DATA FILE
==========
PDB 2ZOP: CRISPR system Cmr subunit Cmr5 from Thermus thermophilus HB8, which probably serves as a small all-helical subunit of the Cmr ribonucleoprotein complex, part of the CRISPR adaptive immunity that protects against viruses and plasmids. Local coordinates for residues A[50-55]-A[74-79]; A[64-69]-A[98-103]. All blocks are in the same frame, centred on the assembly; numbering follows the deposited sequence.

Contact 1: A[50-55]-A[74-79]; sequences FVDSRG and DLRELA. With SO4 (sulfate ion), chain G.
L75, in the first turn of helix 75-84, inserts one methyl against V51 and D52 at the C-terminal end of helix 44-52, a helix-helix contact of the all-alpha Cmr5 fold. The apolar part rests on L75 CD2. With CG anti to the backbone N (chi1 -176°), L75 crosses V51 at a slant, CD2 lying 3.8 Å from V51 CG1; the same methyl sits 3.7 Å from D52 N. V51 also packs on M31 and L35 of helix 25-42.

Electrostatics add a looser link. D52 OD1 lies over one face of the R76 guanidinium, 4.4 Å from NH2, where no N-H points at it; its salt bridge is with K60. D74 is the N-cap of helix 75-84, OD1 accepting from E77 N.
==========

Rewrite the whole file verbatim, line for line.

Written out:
PDB 2ZOP: CRISPR system Cmr subunit Cmr5 from Thermus thermophilus HB8, which probably serves as a small all-helical subunit of the Cmr ribonucleoprotein complex, part of the CRISPR adaptive immunity that protects against viruses and plasmids. Local coordinates for residues A[50-55]-A[74-79]; A[64-69]-A[98-103]. All blocks are in the same frame, centred on the assembly; numbering follows the deposited sequence.

Contact 1: A[50-55]-A[74-79]; sequences FVDSRG and DLRELA. With SO4 (sulfate ion), chain G.
L75, in the first turn of helix 75-84, inserts one methyl against V51 and D52 at the C-terminal end of helix 44-52, a helix-helix contact of the all-alpha Cmr5 fold. The apolar part rests on L75 CD2. With CG anti to the backbone N (chi1 -176°), L75 crosses V51 at a slant, CD2 lying 3.8 Å from V51 CG1; the same methyl sits 3.7 Å from D52 N. V51 also packs on M31 and L35 of helix 25-42.

Electrostatics add a looser link. D52 OD1 lies over one face of the R76 guanidinium, 4.4 Å from NH2, where no N-H points at it; its salt bridge is with K60. D74 is the N-cap of helix 75-84, OD1 accepting from E77 N.